I believe you are pretty proud of your teaching style. It seems to me
that you have done a great job. My questions are:
1)Based on my understanding, "aesthetics" means "beauty." Do you
believe a work of art must contain aesthetic qualities?
2) If a student presents his work of art in a narrative way (for a
studio class, for instance)without visible evidence, how do you react?
(actually it happened in my class)
> I thought I would jump in here. I teach the elements and principles
>design to my students. Why? Because they "beg" for help....and the
>and principles are the basics that get them to think, write, and make
>aesthetic decisions. All of my advance students have to write thesis
>statements on what their intent is...so I start with elements and
>in my beginning course so that they have a VOCABULARY, both visual and
>literal, to work with. (And quite frankly, I use every day
>to teach the elements and principles, and compare those images and
>compositions to the 'masters', and guess what? the same elements and
>I love to hear my freshmen critique each others' work using such
>harmony, rhythm, variety, not to mention movement. Their work improves,
>feel like they have ownership of their work, and I stress that,
>difference between a monkey with a paintbrush, and an artist, is that
>artist has the ability to make aesthetic decisions.
>Do I stop with elements and principles? hell no....we blab on and on,
>the realms of value, perspective proportion etc etc etc. And you know
>They end up supporting each other while they work with ideas and
>suggestions. AND that is when I am most proud of them.
>Did I learn this way? Nope. In college I was given paint and told to
>Frustrated, and slightly out of control, I never quite knew why it was
>'good' but knew it was. Once I learned the 'rules' (and believe me,
>using the word advisedly), I knew how to grow, and break a few as well.
>I guess the long and short of this is this. Students in highschool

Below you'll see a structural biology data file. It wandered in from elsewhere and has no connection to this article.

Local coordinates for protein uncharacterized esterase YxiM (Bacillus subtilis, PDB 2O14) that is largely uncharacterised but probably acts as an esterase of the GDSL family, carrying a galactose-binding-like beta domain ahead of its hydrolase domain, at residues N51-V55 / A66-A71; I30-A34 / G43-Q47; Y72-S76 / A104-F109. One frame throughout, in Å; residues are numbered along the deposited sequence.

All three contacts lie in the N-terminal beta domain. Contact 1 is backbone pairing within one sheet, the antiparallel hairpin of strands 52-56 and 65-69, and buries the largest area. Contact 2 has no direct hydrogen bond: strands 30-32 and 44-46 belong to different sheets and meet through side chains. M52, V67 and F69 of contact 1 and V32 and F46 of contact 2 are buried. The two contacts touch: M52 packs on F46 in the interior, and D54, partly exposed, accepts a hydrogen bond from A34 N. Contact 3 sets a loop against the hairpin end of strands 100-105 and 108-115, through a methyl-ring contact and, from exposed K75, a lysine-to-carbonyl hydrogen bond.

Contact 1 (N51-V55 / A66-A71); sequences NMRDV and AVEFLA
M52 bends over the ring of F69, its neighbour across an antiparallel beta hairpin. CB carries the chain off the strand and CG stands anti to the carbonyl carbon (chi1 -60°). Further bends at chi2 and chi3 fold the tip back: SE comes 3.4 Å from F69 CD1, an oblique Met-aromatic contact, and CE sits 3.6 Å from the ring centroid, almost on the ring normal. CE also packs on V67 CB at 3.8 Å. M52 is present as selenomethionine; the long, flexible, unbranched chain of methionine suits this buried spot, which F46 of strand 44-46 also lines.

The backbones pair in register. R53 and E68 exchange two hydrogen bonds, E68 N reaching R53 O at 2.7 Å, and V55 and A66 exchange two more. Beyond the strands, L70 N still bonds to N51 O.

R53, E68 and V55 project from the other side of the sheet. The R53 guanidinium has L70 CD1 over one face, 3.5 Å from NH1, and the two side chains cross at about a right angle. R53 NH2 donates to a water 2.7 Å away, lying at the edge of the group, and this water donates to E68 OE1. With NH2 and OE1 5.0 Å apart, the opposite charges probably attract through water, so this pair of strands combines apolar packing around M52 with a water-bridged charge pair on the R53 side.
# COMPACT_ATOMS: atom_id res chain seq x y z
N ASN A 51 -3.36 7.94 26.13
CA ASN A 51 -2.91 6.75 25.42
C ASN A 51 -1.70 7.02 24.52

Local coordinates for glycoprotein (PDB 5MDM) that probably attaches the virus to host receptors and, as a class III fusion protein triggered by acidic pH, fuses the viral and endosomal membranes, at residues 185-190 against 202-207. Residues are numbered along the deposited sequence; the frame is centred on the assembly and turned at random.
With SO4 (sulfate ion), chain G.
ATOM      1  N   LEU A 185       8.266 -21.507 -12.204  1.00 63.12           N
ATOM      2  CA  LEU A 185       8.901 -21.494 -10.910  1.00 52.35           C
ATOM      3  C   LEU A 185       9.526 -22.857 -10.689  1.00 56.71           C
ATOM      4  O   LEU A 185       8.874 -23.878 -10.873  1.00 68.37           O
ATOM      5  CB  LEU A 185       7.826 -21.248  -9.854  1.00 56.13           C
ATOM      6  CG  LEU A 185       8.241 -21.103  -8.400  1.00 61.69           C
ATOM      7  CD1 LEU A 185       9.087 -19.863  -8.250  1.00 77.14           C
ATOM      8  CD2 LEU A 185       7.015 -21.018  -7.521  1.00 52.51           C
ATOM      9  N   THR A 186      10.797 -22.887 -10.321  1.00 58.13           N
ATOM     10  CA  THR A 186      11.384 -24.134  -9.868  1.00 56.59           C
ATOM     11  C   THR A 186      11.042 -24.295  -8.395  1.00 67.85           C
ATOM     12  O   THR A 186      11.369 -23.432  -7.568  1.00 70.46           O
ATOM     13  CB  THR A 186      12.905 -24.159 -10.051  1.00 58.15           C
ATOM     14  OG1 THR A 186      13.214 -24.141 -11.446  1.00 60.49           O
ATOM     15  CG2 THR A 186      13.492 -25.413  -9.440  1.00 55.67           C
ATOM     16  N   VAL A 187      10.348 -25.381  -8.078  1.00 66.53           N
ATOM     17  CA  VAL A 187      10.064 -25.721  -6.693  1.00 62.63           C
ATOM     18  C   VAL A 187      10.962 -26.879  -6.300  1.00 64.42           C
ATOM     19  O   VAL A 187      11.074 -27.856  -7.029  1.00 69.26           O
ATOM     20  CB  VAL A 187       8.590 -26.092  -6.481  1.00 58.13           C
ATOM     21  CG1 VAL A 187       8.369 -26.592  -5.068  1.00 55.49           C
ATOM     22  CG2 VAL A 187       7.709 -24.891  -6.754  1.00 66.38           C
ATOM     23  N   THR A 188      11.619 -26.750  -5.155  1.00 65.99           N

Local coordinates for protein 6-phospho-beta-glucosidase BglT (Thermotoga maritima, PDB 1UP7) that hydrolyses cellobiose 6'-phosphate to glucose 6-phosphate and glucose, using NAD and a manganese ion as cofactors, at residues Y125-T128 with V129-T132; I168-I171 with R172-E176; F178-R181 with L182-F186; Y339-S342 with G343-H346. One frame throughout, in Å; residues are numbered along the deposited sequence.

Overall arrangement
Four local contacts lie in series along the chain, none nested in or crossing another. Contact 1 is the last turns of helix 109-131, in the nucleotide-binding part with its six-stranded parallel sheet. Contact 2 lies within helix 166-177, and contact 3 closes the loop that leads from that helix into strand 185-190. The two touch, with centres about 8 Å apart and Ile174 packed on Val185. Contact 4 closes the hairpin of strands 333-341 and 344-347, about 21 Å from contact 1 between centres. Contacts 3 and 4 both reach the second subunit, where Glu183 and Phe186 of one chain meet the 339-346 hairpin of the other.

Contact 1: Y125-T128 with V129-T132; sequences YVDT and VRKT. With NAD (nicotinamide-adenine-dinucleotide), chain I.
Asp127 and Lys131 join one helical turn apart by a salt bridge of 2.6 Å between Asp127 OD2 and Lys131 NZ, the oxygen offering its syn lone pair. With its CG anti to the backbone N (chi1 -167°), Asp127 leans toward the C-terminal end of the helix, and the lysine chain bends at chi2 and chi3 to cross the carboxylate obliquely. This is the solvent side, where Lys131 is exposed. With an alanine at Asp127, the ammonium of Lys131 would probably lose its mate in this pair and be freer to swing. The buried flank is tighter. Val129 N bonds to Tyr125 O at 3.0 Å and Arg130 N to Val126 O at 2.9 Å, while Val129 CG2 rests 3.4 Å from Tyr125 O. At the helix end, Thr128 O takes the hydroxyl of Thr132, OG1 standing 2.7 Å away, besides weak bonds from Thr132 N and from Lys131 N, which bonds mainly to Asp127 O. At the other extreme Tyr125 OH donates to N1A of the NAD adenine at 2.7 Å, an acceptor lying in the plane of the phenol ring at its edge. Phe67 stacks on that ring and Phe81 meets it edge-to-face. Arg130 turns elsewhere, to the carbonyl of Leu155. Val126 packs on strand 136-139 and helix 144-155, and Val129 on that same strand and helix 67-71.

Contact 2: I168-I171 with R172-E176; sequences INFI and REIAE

>us for help in expressing themselves, and finding out who they are.
>Whatever I can give them to facilitate this journey is what I do as
>teacher. The elements and principles are early guideposts for them.
>> I hope you don't mind that I ask you some questions:
>> 1)What are the values of teaching elememts and priciples of a design
>> to students?
>> 2)When one talks about elements and priciples, it seems that they are
>> the components of abstract expressionism.
>> Do you think art teachers still need to consider to teach abstract
>> expressionism, even though the contemporary art world has paid less
>> attention on that.
>> Thanks a lot!
>> Kevin Smith
>> ---Robert Alexander Fromme <rfromme> wrote:
>> > At 01:14 AM 10/22/98 EDT, Kim in Oregon wrote:
>> > >I want to make a poster for the Elements of Art and one for the
>> Principles of
>> > >Design. .....(parts deleted)....I give up.....is there a
>> STANDARD list
>> > somewhere????
>> > Welcome to the wonderful world of art education, Kim. On this one
>> you get
>> > to make up the rules (based upon the ages of your students and the
>> degree of
>> > formal discussion you want to try to incorporate into your
>> > Keep in mind that the words, (as you try to verbally communicate
>> > non-verbal phenomenon) have little direct relationship to the
>> > tactile ......perceptual, explanation required for an effective
>> > of creative form in art class. As a result, if the students are
>> young, a few
>> > elements chosen by you to fit specific art examples in the course
>> > will probably serve you more effectively then the full list of
>> elements and
>> > principles.
>> > Yes, I know .....about now you are saying.....that isn't much help.
>> > keeping traditional examples of work from art history in mind, a
>> list of
>> > elements which includes point, line, shape, value, color, texture,
>> form and
>> > space will work. This short list will keep you quite busy if your
>> > are in elementary or middle school.
>> > If the students are in high school, you may choose to elaborate
>> list to